The F-bomb and Mums in Heels

By |Published On: May 8th, 2014|

Finally my idea has come to life….I wouldn’t be honest to you if I said that I’ve always dreamt of becoming a movie producer, BUT what made me one recently is the fact that I’ve always admired confident and force-of-nature women who are able to inspire and support others into their belief of becoming who they want to be. I’ve always wanted to showcase these women, interview them, let others see their charisma and strength from inside out and thus make them believe in their own capabilities.

Because of all these women (and many others) I’ve started my project Mums in Heels, a series of movies about women who have turned into role models by simply following their dreams and beliefs. The project will be launched tomorrow and I feel very excited and nervous.
Without wanting to make any excuses I would like to protect myself from being labeled a feminist who does not wear make up and refuses to epilate in order to please men. Only because I believe in women’s strength, I cannot be called a feminist. As Carla Bruni says “On the contrary, I’m a bourgeois. I love family life, I love doing the same thing every day.”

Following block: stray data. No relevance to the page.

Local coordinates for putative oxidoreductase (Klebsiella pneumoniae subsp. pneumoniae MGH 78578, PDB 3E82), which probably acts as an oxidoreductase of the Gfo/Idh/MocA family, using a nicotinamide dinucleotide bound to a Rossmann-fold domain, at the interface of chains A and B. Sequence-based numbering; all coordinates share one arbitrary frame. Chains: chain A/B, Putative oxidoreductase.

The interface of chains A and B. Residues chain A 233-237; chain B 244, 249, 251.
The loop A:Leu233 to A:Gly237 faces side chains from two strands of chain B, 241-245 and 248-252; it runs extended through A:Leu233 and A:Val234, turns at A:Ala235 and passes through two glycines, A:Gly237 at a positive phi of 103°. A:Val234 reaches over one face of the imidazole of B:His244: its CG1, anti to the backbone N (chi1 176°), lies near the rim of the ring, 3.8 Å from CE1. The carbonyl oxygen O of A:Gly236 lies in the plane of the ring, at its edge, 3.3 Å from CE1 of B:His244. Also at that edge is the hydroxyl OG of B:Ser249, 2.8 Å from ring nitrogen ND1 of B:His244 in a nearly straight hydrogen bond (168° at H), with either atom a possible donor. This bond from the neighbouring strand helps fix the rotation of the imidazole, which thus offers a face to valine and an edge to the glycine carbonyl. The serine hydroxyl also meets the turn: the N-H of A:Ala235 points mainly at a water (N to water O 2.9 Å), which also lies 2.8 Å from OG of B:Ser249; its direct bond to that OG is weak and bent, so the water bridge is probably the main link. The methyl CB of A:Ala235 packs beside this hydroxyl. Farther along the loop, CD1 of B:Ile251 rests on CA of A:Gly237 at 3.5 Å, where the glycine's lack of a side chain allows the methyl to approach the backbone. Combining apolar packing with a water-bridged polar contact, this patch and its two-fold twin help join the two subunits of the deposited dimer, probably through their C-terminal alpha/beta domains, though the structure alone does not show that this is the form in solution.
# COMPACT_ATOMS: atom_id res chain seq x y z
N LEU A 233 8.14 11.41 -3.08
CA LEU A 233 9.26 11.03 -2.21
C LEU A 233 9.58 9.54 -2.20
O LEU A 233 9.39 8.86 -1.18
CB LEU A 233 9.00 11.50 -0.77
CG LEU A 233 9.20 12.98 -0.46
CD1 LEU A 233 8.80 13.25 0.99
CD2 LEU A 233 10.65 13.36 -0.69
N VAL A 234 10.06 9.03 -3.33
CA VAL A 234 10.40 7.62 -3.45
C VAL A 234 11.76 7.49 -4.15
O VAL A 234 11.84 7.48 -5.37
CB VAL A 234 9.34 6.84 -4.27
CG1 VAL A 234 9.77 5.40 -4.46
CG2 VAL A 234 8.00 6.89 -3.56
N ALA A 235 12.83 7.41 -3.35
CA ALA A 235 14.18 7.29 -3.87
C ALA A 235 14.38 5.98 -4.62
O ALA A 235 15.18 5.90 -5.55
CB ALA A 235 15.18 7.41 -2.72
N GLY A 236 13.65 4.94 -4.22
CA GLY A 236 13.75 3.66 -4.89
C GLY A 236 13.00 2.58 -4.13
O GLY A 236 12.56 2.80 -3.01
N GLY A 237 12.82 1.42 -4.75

I would add a few more quotes on feminism that appeal to me, from a list of other high-profile women who may “run the world” but won’t cop to the F-bomb:

“I guess I am a modern-day feminist. I do believe in equality … Why do you have to choose what type of woman you are? Why do you have to label yourself anything? I’m just a woman, and I love being a woman.”


“I don’t ever think about (feminism)… I don’t see that there’s any need to be aware of being a woman in this business. It just seems a waste of time.”

PJ Harvey

“I’m not a feminist. I hail men, I love men, I celebrate American male culture – beer, bars, and muscle cars.”

Lady Gaga

“We teach girls to shrink themselves, to make themselves smaller. We say to girls: ‘You can have ambition but not too much. You should aim to be successful but not too successful. Otherwise you will threaten the man.’

Because I am female, I am expected to aspire to marriage. I am expected to make my life choices always keeping in mind that marriage is the most important. Now marriage can be a source of joy and love and mutual support, but why do we teach girls to aspire to marriage and we don’t teach boys the same?

We raise girls to see each other as competitors, not for jobs or for accomplishments, which I think can be a good thing, but for the attention of men. We teach girls that they cannot be sexual beings in the way that boys are.

Feminist: a person who believes in the social, political, and economic equality of the sexes.”

— Chimamanda Ngozi Adichie

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About the Author: Tsitaliya Mircheva

Tsitaliya is a writer and fashion journalist for more than 20 years. She founded Mums in Heels 10 years ago and keeps growing and evolving together with her community or fashionable mums and responsible consumers. Fashion and Wellness are her most favourite topics to write about.